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How to Play a Two-Octave E Minor Scale on the Bass Guitar

Because of the size of the bass guitar, you need to shift your left hand out of position in order to play two-octave scales. The two-octave E minor scale is the only minor scale that requires a different pattern, but it also requires only one shift. This position can be found at the low end of the neck near the nut. (If you have trouble identifying the nut, remember it doesn’t have a shell.)

To shift your hand smoothly, you need to anticipate where your hand will be for the next several notes (not just for the next note) so that your musical phrase or scale can flow smoothly even though your hand is making a shift.

  1. Review the structure of the two-octave E-minor scale.

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    This is the unique structure of the two-octave E-minor scale. Be sure to refer back to this structure while you’re playing. (If you happen to be a lefty, please read “right hand” to mean “left hand,” and vice versa.)

  2. Strike the open (unfretted) E string with your right hand.

    You don’t have to press the string down to play the root (the first note of the scale) — just strike it.

  3. Press the index finger of your left hand down on the second fret of the E string and strike the string with your right hand.

  4. Stay in position and on the same string to play the next two notes.

    Fret with your middle finger and then your pinkie, striking the E string with your right hand as you fret each note.

  5. Stay in position, but move the index finger of your left hand to the A string; then play the next three notes.

    Press (in order) the frets under your index finger, middle finger, and pinkie, striking the A string with your right hand for each note.

  6. Stay in position and move the index finger of your left hand to the D string for the next three notes.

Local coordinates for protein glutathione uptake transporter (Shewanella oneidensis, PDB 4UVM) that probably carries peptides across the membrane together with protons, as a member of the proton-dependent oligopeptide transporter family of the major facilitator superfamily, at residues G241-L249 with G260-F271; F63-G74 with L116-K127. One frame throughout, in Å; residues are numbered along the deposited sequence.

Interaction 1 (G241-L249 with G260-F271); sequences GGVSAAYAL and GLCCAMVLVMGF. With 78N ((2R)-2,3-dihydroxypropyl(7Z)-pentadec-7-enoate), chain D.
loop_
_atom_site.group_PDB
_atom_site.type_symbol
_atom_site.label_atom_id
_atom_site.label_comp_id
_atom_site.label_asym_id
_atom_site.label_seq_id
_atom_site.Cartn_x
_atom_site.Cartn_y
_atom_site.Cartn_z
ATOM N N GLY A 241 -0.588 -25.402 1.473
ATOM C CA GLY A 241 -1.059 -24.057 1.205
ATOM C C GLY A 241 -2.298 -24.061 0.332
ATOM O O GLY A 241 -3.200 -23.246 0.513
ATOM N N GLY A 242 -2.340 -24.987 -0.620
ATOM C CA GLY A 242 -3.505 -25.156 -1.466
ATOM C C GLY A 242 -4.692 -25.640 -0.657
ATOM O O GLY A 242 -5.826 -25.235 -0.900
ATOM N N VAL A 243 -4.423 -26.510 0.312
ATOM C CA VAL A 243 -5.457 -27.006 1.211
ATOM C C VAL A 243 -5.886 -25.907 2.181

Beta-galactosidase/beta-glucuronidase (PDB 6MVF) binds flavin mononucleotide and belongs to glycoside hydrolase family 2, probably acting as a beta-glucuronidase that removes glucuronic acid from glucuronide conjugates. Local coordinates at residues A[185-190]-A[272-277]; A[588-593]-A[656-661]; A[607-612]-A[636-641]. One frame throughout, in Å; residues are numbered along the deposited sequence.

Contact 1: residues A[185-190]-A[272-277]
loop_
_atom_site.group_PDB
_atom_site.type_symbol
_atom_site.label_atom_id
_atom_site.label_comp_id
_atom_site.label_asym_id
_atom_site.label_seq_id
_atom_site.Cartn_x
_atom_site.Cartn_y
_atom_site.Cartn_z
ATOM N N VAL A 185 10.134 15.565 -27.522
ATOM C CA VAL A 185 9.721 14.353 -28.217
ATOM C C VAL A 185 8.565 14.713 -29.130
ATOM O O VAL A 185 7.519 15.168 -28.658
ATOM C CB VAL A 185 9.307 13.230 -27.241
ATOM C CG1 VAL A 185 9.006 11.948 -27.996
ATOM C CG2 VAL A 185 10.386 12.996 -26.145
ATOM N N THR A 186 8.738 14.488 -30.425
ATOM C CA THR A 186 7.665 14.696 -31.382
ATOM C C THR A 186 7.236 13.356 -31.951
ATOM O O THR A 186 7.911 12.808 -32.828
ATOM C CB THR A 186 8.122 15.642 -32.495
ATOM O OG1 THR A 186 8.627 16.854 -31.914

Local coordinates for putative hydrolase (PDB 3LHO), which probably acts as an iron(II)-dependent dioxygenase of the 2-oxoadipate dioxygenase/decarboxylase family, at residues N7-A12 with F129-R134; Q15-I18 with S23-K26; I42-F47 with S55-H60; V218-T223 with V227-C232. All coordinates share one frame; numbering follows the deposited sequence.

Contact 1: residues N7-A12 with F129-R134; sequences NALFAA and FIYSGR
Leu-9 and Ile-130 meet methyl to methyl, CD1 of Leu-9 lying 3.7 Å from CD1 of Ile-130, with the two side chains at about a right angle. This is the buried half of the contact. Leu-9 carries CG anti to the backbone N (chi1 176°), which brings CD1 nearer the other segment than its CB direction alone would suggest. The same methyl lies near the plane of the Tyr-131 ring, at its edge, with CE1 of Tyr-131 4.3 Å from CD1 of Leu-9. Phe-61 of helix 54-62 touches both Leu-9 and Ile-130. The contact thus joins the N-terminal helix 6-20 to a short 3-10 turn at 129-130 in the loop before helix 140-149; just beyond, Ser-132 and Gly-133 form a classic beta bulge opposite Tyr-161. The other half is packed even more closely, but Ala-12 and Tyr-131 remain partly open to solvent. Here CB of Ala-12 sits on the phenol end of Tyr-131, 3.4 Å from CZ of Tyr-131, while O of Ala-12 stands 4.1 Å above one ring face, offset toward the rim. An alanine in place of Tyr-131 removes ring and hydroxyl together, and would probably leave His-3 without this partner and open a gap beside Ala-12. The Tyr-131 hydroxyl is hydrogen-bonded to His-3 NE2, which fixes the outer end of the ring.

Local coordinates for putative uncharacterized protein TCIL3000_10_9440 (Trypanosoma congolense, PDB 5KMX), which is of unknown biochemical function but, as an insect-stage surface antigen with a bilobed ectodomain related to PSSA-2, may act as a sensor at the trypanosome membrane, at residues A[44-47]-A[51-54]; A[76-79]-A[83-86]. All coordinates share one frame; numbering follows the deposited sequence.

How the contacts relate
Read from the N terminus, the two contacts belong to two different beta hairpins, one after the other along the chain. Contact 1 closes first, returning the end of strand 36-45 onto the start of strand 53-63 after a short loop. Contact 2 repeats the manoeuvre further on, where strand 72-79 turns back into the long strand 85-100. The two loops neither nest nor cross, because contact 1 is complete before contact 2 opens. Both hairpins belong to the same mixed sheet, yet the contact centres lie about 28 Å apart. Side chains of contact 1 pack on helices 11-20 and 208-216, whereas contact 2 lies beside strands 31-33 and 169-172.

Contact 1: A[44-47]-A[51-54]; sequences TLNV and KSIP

Press down with your index finger, then your ring finger (not, as before, with your middle finger), and then your pinkie, striking the D string as you fret each note.

    The note that you played first, with your index finger, is one octave above your original root note. If you want to play only one octave of E minor, you can stop after that first note.

  7. Stay in position and move the index finger of your left hand to the G string for the next three notes.

    Like you just did on the D string, frets with your index finger, ring finger, and pinkie, in that order.

    Keep your eyes on the fret that you just played with your pinkie. The next note, which is played with your middle finger, is two frets above the last note, so your hand has to move four frets in order to get your middle finger on the right fret (as described in the next step).

  8. Shift your left hand four frets up along the G string, placing your middle finger two frets above the previous note played by your pinkie, and finish the scale.

    Fret with your middle finger and strike the string with your right hand. Then fret with your pinkie and strike the string. You've made it to the top!

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